Measure calls for flows to protect threatened species
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The Edwards Aquifer Recovery Implementation Program is the culmination of a long struggle between various interests to balance the water supply needs of a region that stretches from Uvalde and Medina counties, through San Antonio and the spring communities of New Braunfels and San Marcos and all of the way to the coast along the Guadalupe River.
This was complicated by the filing, and ultimate success, in federal court of a lawsuit by the Sierra Club alleging the United States Department of Interior was not adequately protecting the endangered species in the springs. The success of the lawsuit led to the passage of SB1477 in the Legislature in 1993, creating the Edwards Aquifer Authority and then a series of amendments to that legislation aimed at providing, by Dec. 31, 2012, conditions to ensure that continuous minimum spring flows of the Comal and San Marcos springs are maintained to protect listed species as required by federal law.
The EARIP is a collaborative, consensus-based, regional stakeholder process tasked by the Texas Legislature with the development of a plan to help recovery of the federally-protected species by Sept. 2012. EARIP stakeholders include water utilities, cities, groundwater conservation districts, agricultural users, industrial users, environmental organizations, individuals, river authorities, downstream and coastal communities and state and federal agencies.
The species being addressed are unique to the two sets of springs. The listed endangered species are the Fountain Darter, Comal Springs Riffle Beetle, San Marcos Gambusia, Comal Springs Dryopid Beetle, Peck's Cave Amphipod, Texas Wild Rice and the Texas Blind Salamander. Several others may be listed in the future.
The group decided to concentrate on the endangered species in the springs, rather than include other species in the region so that we would be addressing the effects of the original lawsuit and have a manageable and economically viable program.
Conflicts between species protection at the Comal and San Marcos springs and Edwards Aquifer pumping have plagued the region for decades. The EARIP protection plan marks the first time that area stakeholders have reached a consensus resolution to the conflicts. The plan and supporting documents will be presented as recommendations to the Edwards Aquifer Authority Board of Directors in December. The EAA must review the EARIP recommendations and may use the EARIP documents as the basis for its required protection programs. The plan will then be submitted to the U. S. Fish and Wildlife Service for approval.
The documents written by EARIP stakeholders for a management and funding plan to protect the Edwards Aquifer were approved by the vote of the steering committee of the EARIP at a Nov. 7 meeting in Seguin.
The long-awaited plan contributes to a balance of a stable water supply for the region while protecting the endangered species, and was approved on a vote of 24-1, with one abstention. A point of conflict in the process was not only what needs to be done, but how will it be paid for? After much debate, downstream entities were able to come to an agreement with the pumping communities on a level of contribution to the approximately $18.5 million dollar annual cost that was considered a significant amount toward a regional solution, but recognized the primary benefit to the pumping communities.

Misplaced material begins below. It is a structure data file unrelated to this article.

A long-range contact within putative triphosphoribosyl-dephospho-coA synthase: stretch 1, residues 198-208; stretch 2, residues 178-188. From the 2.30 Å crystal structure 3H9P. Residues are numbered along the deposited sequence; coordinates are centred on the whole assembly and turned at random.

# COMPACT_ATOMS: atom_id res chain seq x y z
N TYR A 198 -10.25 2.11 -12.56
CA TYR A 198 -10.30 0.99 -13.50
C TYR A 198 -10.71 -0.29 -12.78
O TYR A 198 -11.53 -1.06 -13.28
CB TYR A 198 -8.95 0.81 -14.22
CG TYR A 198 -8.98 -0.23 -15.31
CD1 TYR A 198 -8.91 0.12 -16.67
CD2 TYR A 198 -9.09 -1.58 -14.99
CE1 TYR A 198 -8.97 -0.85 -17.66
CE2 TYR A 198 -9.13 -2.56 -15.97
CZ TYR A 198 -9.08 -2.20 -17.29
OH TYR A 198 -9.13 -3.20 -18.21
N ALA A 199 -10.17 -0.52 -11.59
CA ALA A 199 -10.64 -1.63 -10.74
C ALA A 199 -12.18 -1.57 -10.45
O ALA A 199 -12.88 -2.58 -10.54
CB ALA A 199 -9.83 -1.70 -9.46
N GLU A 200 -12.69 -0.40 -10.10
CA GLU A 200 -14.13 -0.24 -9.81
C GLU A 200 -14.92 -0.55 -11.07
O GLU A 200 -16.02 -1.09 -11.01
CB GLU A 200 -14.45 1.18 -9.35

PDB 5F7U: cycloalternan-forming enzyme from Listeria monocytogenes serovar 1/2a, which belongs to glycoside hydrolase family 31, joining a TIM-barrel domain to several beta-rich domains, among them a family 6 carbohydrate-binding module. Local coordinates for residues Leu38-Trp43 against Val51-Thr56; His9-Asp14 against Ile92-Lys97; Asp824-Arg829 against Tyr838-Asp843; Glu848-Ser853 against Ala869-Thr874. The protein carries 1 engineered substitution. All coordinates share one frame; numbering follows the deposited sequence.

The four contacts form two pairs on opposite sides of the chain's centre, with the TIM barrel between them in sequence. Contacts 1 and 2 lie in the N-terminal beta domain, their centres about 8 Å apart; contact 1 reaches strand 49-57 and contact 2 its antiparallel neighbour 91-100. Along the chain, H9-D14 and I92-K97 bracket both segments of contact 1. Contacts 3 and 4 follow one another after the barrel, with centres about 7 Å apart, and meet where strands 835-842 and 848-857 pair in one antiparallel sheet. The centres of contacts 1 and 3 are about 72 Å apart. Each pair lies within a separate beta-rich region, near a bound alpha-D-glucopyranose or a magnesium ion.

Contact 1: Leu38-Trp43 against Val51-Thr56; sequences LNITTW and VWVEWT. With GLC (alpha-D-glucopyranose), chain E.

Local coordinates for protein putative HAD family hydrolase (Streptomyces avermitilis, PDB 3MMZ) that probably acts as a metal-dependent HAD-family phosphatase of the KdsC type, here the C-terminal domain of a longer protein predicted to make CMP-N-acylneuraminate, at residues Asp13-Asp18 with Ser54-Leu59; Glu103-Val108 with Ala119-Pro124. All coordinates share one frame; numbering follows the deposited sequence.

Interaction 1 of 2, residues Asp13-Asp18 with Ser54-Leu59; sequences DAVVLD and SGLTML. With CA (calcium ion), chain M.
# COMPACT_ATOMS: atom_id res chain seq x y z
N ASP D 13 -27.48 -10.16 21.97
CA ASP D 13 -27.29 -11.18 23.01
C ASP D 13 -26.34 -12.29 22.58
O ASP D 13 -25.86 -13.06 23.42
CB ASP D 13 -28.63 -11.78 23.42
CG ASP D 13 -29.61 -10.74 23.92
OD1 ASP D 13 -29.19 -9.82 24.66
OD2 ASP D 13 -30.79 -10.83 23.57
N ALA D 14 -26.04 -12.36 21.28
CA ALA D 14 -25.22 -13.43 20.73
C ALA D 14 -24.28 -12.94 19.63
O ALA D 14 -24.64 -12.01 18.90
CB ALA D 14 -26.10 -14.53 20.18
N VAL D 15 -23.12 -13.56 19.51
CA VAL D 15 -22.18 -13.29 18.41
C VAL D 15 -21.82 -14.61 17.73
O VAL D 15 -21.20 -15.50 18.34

Contributions of $740,000 annually are being pledged by downstream cities and industries to assist with the EARIP projects, and the rest will be raised with aquifer pumping fees levied by EAA.
Significant direction to the program was given to the program by state Sen. Glenn Hegar's work on the passage of the article in Senate Bill 3 in the 2007 legislative session that created the EARIP and his continued leadership as the program developed. He and state Rep. Geanie Morrison made sure funding was available in the 2009 session to provide for scientific analysis necessary for the process.
The city of Victoria has an interest in the EARIP process because of the interconnectivity of the ecosystem that stretches from the counties west of San Antonio all the way to the bays and estuaries of the Gulf Coast. The city has been, and will continue to be, deeply involved in efforts to find a regional solution to the management of the ecosystem that makes sense from both economic and environmental perspectives. We are confident that the outcome of the EARIP provides a program for the protection of the species and their habitat and for the managed use of the Edwards Aquifer as a sustainable water supply for the entire Edwards region.
This is indeed a historic moment in the history of Texas water politics and policy because of its complexity and the wide range of interests of the stakeholders. Through this effort, Texans are working together to craft a local solution and maintain local control of that solution.
Jerry James is the director of environmental services for the city of Victoria.